Is your television the elephant in the room? That huge flatscreen that claims the attention of everyone in the room, sucking the attention away from books, exercise, and school work. Even turned off, it tempts us as the ideal solution to awkward silences, forced conversation, and strenuous activity. The kids want it, it’s easier than coming up with alternatives, and, let’s face it, you kind of want to see it yourself. So why not just give in and put it on? Because there is a laundry list of research proving that too much television is bad for your kids, and now there’s a new addition. Recent studies link television viewing with childhood diabetes.
In a study done by British researchers, 4,500 children between the ages of nine and ten were asked about the amount of time they spent playing computer games and watching television. Of that number, 37% reported screen time of 60 minutes or less, while 18% claimed a daily habit of three or more hours.
An examination of the children to determine insulin resistance, blood sugar levels, amount of body fat and levels of physical activities followed. Results revealed that the children who admitted to three or more hours of screen time per day had a high level of insulin resistance, lower levels of the appetite controlling leptin, and a higher BMI, all of which are known risk factors for type 2 diabetes.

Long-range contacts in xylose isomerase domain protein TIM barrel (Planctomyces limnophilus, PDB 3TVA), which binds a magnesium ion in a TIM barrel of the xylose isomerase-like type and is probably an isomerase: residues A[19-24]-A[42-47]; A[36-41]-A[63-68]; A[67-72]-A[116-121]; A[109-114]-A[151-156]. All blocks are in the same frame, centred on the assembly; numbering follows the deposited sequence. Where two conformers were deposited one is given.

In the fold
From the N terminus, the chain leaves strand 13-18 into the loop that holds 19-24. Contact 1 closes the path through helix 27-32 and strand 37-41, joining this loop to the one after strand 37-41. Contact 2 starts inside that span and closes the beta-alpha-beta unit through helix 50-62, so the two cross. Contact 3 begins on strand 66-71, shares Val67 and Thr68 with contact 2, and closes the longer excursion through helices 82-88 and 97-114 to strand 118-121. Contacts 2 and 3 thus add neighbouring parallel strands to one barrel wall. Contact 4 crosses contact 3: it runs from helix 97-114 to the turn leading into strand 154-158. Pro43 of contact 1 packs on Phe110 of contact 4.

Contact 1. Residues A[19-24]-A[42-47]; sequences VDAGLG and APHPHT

However, before you push the off button on the remote control, keep in mind there are qualifying factors. According to Claire Nightingale, PhD, “Screen time could be capturing something about your behaviors-how much sedentary time you have and how much you break those up, (or) what your dietary habits (are), potentially, In other words, the tv watching may not be the problem, but rather the symptom of a larger problem.
Healthy Media Use
While there are no strict guidelines on how much tv viewing is dangerous, there are a few ways of keeping your child’s screen time down:
- Plan to have media free family time together, like family dinners.
- Designate media free locations in the home.
- Find out how much time your child is spending on media and place limits on hours and types of media.
- Engage in family activities like reading, sports, and talking.
- Model behavior by turning off tv and smartphone during media free time.
- Share media rules with grandparents or caregivers to make sure the rules remain consistent.
- Get together with other parents in your community to advocate for healthier habits.
What are you doing to make sure that your kids’ viewing times are down to a minimum? Let us know what steps you’re taking as a parent to keep your kids healthy.